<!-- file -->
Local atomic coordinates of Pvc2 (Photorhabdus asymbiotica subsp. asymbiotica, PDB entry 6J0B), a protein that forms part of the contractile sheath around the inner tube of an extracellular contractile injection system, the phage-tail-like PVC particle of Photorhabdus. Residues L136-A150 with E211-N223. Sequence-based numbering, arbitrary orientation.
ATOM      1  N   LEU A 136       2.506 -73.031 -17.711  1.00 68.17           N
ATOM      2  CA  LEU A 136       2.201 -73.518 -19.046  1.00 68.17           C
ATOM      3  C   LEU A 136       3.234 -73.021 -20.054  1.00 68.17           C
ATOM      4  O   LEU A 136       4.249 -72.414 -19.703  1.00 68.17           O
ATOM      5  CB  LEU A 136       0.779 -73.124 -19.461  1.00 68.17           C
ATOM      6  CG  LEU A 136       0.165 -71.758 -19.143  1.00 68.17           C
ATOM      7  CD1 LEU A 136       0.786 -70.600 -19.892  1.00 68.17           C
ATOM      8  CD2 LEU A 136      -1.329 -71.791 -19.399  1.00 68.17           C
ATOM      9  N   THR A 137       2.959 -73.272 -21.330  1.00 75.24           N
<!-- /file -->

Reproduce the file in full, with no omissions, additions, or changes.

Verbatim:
Local atomic coordinates of Pvc2 (Photorhabdus asymbiotica subsp. asymbiotica, PDB entry 6J0B), a protein that forms part of the contractile sheath around the inner tube of an extracellular contractile injection system, the phage-tail-like PVC particle of Photorhabdus. Residues L136-A150 with E211-N223. Sequence-based numbering, arbitrary orientation.
ATOM      1  N   LEU A 136       2.506 -73.031 -17.711  1.00 68.17           N
ATOM      2  CA  LEU A 136       2.201 -73.518 -19.046  1.00 68.17           C
ATOM      3  C   LEU A 136       3.234 -73.021 -20.054  1.00 68.17           C
ATOM      4  O   LEU A 136       4.249 -72.414 -19.703  1.00 68.17           O
ATOM      5  CB  LEU A 136       0.779 -73.124 -19.461  1.00 68.17           C
ATOM      6  CG  LEU A 136       0.165 -71.758 -19.143  1.00 68.17           C
ATOM      7  CD1 LEU A 136       0.786 -70.600 -19.892  1.00 68.17           C
ATOM      8  CD2 LEU A 136      -1.329 -71.791 -19.399  1.00 68.17           C
ATOM      9  N   THR A 137       2.959 -73.272 -21.330  1.00 75.24           N